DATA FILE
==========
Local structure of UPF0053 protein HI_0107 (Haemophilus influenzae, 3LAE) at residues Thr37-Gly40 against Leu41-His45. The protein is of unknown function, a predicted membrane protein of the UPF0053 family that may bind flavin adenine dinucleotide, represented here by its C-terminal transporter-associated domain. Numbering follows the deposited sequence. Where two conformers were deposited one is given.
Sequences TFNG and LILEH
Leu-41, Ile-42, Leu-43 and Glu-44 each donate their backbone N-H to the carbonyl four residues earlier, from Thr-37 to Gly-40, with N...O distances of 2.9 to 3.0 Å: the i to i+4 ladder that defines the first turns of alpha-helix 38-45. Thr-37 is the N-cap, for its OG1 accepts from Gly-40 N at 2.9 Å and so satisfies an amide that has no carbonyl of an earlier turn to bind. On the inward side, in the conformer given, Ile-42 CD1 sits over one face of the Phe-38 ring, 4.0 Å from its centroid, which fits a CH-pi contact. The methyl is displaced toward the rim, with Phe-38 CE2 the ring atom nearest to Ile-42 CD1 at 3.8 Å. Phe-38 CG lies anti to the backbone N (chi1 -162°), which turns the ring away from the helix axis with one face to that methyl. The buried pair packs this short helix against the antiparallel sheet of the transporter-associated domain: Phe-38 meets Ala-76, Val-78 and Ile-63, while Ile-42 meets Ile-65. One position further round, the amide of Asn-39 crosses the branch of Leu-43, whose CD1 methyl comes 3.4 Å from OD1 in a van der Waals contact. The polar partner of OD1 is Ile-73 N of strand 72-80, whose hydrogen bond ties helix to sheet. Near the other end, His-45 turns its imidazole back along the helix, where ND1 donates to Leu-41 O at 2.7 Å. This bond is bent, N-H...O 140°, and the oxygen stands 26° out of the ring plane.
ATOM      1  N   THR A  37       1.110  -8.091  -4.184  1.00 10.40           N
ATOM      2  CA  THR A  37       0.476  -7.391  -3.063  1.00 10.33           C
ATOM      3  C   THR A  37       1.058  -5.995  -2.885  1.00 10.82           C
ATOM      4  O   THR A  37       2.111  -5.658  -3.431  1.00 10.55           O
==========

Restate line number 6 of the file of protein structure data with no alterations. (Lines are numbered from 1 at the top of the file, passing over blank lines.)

ATOM      3  C   THR A  37       1.058  -5.995  -2.885  1.00 10.82           C